After Sept. 11, NRC Chair Richard Meserve said the agency would reconsider whether it is appropriate to allow utilities to write and grade their own security tests. But an internal memo sent to NRC staff by management on Oct. 19 indicates that the industry-backed pilot program will go forward as planned as soon as security drills are reinstated.
The Nuclear Security Act of 2001, introduced by Democratic legislators in the Senate and House, would require the NRC, not the industry, to evaluate plant security. In addition, the legislation calls for tests every other year instead of every eight years, and utilities that failed the drill would be tested again every six months until they passed. The legislation would also give the NRC 18 months to write new rules about where guards, gates, and other vehicle barriers must be located at each of the nation’s atomic plants, “taking into account the events of Sept. 11.”
The Surly Gates
In a letter sent to President Bush on Dec. 7, the president of the Nuclear Energy Institute argued that America’s atomic power plants are “surrounded by perimeter defenses that rival those of military installations.” He did not mention that two hours after planes crashed into the World Trade Center and the Pentagon, guards at the Three Mile Island plant in Pennsylvania were still struggling to close a gate that is supposed to stop terrorists from entering. Nor did he note that there were no guards or gates at most plant entrances across the country before Sept. 11. Since then, at least a dozen states have asked the National Guard to stand watch outside nuclear plants to check IDs and search incoming vehicles for weapons and explosives.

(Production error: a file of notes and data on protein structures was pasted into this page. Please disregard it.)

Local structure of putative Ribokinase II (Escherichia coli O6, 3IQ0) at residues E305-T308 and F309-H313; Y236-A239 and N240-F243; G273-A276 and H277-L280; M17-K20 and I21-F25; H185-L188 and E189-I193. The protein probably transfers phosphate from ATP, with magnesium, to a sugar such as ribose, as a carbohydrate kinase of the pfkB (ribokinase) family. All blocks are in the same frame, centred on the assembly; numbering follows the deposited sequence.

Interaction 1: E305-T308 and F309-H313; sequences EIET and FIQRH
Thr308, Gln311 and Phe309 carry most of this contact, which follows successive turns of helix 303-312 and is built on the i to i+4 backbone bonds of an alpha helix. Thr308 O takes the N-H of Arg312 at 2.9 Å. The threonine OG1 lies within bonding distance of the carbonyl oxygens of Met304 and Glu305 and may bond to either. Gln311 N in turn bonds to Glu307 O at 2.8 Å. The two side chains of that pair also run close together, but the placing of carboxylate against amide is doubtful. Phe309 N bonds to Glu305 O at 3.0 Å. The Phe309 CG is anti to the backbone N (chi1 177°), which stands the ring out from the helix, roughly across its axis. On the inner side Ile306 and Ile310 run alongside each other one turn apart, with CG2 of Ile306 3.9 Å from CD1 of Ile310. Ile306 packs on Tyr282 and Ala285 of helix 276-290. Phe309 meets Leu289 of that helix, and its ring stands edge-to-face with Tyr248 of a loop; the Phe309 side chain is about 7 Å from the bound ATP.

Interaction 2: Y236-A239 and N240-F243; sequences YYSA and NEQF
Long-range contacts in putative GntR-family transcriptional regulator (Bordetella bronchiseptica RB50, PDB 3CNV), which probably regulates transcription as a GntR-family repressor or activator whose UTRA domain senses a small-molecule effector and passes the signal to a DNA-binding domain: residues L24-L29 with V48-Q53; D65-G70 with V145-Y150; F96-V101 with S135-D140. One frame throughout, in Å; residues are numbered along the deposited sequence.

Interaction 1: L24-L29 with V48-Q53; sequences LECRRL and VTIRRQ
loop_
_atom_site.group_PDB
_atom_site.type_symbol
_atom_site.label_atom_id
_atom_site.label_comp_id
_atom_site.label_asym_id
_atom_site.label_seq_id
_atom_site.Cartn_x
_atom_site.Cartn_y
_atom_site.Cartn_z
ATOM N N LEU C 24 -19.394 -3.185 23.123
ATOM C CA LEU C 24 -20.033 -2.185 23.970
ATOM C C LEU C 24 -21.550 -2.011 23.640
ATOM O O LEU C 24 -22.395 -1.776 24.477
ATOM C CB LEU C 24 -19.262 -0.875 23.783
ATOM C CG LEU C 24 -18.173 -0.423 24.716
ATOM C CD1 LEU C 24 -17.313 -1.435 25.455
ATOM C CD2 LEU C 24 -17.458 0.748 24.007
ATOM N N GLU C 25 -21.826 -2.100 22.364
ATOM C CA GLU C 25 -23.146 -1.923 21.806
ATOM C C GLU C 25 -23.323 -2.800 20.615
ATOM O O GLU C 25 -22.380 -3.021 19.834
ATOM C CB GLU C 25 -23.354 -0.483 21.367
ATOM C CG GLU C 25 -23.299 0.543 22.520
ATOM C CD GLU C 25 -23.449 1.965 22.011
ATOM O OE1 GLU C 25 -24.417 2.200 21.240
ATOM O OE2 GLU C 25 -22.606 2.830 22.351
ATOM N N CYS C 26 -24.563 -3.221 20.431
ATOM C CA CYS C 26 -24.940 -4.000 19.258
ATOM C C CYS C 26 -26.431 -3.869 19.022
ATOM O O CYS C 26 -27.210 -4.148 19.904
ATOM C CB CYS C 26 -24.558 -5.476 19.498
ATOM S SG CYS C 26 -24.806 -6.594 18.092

Photo: U.S. EPA.
But after the National Guard leaves, many residents worry that plant entrances will again be vulnerable. “My concern is if a truck carrying a bomb gets on Three Mile Island, it can do a lot of damage,” said Scott Portzline, an activist with Three Miles Island Alert who lives in Harrisburg, Pa., 10 miles from the plant. “It can go through an unescorted entrance and get to some specific, vital places within 30 seconds.”
On Sept. 12, Three Mile Island Alert filed a petition asking the NRC to require armed guards at plant entrances to act as a physical and visual deterrent to would-be terrorists. “Without an NRC requirement, many licensees will not volunteer this protection because of generic cost-cutting measures taken over the past few years to remain competitive in a deregulated utility market,” Portzline wrote in the petition. “Three Mile Island’s entrance is less protected now than at any time in history.”